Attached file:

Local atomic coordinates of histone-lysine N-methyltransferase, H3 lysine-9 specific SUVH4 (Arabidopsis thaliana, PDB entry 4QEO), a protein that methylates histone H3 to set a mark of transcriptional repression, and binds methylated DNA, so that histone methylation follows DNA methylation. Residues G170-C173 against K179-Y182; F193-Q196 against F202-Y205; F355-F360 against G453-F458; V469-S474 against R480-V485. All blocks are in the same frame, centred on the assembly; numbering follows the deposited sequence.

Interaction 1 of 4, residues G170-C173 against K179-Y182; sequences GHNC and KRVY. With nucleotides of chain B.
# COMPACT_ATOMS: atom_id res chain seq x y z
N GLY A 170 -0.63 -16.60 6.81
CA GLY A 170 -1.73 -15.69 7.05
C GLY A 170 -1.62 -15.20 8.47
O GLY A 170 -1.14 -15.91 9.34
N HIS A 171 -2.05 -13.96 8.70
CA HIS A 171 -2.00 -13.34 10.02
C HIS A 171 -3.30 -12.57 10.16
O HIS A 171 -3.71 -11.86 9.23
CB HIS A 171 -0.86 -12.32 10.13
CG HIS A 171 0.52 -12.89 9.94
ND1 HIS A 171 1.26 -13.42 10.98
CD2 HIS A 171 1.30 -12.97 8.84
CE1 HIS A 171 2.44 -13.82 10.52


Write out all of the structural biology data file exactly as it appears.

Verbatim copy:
Local atomic coordinates of histone-lysine N-methyltransferase, H3 lysine-9 specific SUVH4 (Arabidopsis thaliana, PDB entry 4QEO), a protein that methylates histone H3 to set a mark of transcriptional repression, and binds methylated DNA, so that histone methylation follows DNA methylation. Residues G170-C173 against K179-Y182; F193-Q196 against F202-Y205; F355-F360 against G453-F458; V469-S474 against R480-V485. All blocks are in the same frame, centred on the assembly; numbering follows the deposited sequence.

Interaction 1 of 4, residues G170-C173 against K179-Y182; sequences GHNC and KRVY. With nucleotides of chain B.
# COMPACT_ATOMS: atom_id res chain seq x y z
N GLY A 170 -0.63 -16.60 6.81
CA GLY A 170 -1.73 -15.69 7.05
C GLY A 170 -1.62 -15.20 8.47
O GLY A 170 -1.14 -15.91 9.34
N HIS A 171 -2.05 -13.96 8.70
CA HIS A 171 -2.00 -13.34 10.02
C HIS A 171 -3.30 -12.57 10.16
O HIS A 171 -3.71 -11.86 9.23
CB HIS A 171 -0.86 -12.32 10.13
CG HIS A 171 0.52 -12.89 9.94
ND1 HIS A 171 1.26 -13.42 10.98
CD2 HIS A 171 1.30 -12.97 8.84
CE1 HIS A 171 2.44 -13.82 10.52